The Slits’ cover of “I Heard it Through the Grapevine” should have been that one song from the weird, still-breaking genre of punk that got some radio play and introduced the mainstream to something new, and encouraged the more adventurous to seek out the weirder, outre stuff. It’s a little bit disco, it’s a lot bit tribal punk, post-Television, pre-Le Tigre frenetic, wailing three-piece orgy of infectious, but scary energy. There’s something for everybody here, but not enough people bought the 45 for it to register with Billboard. It was arguably heard by more people when used on an episode of Eastbound and Down.
Covering “I Heard it Through the Grapevine” is almost a pop music rite of passage, making stars out of, or at least significantly raising the profile of pretty much anybody who’d recorded it—Smokey Robinson did it first, then Gladys Knight, then Marvin Gaye’s definitive version, then Credence Clearwater Revival’s version in 1970 that took the song’s essence, the bass hook, and stretched it out to what I’m pretty sure was a six-hour-long version. But each time this has been performed, the act has taken it on and made it something of their own, reinventing it, subverting it, and making it something else entirely while maintaining a cordial familiarity.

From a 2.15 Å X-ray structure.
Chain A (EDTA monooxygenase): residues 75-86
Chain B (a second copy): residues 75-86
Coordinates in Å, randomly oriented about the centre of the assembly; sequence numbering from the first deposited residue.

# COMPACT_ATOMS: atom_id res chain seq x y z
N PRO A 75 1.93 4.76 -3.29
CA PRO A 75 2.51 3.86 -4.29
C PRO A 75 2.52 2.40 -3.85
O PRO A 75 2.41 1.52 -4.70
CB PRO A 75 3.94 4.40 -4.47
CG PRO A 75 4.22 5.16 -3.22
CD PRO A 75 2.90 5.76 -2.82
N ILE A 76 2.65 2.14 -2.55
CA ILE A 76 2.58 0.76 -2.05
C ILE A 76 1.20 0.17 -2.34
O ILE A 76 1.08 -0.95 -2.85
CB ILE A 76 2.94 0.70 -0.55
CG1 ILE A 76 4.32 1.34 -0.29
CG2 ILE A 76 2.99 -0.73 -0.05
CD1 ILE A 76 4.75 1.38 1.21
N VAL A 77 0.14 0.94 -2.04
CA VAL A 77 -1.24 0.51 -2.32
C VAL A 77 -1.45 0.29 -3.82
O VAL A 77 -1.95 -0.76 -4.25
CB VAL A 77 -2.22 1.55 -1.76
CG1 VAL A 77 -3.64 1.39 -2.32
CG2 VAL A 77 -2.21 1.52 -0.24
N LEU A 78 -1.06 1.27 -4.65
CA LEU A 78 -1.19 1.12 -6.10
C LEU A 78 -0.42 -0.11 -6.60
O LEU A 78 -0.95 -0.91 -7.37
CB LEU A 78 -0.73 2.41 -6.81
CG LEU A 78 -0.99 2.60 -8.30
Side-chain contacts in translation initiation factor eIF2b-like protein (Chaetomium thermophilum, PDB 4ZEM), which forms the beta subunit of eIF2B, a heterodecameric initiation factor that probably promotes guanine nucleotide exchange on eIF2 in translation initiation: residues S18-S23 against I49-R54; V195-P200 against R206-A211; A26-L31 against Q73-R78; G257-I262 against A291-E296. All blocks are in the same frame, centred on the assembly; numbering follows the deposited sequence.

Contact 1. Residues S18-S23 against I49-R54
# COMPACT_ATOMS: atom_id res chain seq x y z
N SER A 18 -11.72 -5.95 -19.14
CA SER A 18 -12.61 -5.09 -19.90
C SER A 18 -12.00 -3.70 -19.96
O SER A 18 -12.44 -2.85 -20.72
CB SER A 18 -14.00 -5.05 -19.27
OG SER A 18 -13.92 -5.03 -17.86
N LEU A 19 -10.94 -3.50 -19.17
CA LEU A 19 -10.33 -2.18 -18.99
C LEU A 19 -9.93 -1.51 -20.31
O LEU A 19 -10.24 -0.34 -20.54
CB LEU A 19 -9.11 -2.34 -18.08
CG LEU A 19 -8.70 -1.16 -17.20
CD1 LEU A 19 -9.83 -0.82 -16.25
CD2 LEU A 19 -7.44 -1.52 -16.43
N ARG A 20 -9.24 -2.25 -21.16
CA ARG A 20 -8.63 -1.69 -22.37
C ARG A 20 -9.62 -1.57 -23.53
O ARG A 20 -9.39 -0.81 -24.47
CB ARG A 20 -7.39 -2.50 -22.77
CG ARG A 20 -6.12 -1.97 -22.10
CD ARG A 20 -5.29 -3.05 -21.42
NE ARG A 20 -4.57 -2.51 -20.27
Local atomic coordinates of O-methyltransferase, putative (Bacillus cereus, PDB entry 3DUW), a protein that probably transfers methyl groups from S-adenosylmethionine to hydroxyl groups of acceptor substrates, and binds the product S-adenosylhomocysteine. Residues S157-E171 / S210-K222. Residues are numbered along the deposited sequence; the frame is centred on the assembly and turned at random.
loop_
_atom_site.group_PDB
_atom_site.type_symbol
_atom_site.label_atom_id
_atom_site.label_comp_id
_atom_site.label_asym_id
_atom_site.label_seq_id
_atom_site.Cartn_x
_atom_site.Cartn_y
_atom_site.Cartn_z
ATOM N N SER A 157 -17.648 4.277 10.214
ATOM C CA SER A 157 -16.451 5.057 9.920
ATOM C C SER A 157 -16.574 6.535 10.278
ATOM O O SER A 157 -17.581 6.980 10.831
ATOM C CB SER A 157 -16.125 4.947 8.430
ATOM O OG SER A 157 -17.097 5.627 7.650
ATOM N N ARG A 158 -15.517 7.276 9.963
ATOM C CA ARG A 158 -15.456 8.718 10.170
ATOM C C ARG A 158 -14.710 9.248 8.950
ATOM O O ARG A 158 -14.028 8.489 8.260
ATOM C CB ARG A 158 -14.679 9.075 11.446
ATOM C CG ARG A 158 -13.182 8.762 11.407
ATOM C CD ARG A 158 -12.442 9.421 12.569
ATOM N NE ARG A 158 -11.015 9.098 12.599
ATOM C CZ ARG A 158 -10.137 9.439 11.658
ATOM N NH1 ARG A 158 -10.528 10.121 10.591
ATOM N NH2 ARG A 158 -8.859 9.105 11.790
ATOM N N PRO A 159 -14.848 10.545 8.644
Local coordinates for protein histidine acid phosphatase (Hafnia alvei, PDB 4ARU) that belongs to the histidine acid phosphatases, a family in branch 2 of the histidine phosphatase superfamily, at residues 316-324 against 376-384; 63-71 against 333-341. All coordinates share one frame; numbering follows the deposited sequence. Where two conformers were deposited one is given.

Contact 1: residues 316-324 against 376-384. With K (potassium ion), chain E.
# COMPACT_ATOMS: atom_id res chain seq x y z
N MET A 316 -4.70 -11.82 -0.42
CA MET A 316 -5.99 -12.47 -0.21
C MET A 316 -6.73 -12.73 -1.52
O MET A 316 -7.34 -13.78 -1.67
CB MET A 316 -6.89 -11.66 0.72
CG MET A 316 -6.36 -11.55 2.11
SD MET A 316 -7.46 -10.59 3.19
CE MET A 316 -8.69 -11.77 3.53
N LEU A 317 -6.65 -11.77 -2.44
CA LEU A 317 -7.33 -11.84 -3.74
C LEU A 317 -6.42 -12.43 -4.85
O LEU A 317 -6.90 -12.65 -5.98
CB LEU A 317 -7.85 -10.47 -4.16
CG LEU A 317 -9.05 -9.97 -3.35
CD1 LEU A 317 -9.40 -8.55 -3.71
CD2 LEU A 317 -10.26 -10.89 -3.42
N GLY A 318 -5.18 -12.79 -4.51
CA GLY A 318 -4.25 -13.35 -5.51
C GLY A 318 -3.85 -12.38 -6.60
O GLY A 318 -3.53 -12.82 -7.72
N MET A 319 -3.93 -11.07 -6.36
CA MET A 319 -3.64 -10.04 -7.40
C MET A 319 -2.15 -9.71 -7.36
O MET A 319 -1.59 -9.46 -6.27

What I mean is that Slits singer Ari Up seems completely insane, and unlike Marvin and John Fogerty, doesnt’ seem to really give a shit if you’re gonna leave her or not, because she doesn’t need you, and especially not after she’s just ingested a mountain of drugs in preparation for her run-around-an-urban-green-space with her unhinged college friends, which is certainly the subtext of the Slits’ take on “I Heard it Through the Grapevine.”